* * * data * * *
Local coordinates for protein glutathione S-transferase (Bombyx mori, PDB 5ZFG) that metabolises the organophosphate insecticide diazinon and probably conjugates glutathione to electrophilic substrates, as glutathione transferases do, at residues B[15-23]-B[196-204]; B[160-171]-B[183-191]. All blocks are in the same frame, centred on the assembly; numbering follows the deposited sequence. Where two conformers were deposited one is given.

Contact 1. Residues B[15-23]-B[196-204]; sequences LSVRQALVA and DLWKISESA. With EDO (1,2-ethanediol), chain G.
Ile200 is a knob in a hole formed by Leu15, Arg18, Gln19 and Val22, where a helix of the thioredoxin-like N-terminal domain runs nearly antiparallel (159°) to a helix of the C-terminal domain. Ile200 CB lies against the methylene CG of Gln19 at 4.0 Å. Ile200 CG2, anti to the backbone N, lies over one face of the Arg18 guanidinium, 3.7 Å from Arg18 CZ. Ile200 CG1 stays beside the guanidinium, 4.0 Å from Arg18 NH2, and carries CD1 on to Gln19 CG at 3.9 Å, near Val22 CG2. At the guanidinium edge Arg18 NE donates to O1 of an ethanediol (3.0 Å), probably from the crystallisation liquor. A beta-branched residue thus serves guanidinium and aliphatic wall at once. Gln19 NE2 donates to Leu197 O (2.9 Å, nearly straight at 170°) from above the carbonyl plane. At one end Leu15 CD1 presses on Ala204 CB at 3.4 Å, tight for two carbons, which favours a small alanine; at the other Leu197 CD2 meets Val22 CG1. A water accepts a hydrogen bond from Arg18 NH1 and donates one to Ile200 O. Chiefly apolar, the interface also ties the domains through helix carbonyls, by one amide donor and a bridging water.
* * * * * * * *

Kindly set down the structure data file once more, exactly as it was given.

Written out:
Local coordinates for protein glutathione S-transferase (Bombyx mori, PDB 5ZFG) that metabolises the organophosphate insecticide diazinon and probably conjugates glutathione to electrophilic substrates, as glutathione transferases do, at residues B[15-23]-B[196-204]; B[160-171]-B[183-191]. All blocks are in the same frame, centred on the assembly; numbering follows the deposited sequence. Where two conformers were deposited one is given.

Contact 1. Residues B[15-23]-B[196-204]; sequences LSVRQALVA and DLWKISESA. With EDO (1,2-ethanediol), chain G.
Ile200 is a knob in a hole formed by Leu15, Arg18, Gln19 and Val22, where a helix of the thioredoxin-like N-terminal domain runs nearly antiparallel (159°) to a helix of the C-terminal domain. Ile200 CB lies against the methylene CG of Gln19 at 4.0 Å. Ile200 CG2, anti to the backbone N, lies over one face of the Arg18 guanidinium, 3.7 Å from Arg18 CZ. Ile200 CG1 stays beside the guanidinium, 4.0 Å from Arg18 NH2, and carries CD1 on to Gln19 CG at 3.9 Å, near Val22 CG2. At the guanidinium edge Arg18 NE donates to O1 of an ethanediol (3.0 Å), probably from the crystallisation liquor. A beta-branched residue thus serves guanidinium and aliphatic wall at once. Gln19 NE2 donates to Leu197 O (2.9 Å, nearly straight at 170°) from above the carbonyl plane. At one end Leu15 CD1 presses on Ala204 CB at 3.4 Å, tight for two carbons, which favours a small alanine; at the other Leu197 CD2 meets Val22 CG1. A water accepts a hydrogen bond from Arg18 NH1 and donates one to Ile200 O. Chiefly apolar, the interface also ties the domains through helix carbonyls, by one amide donor and a bridging water.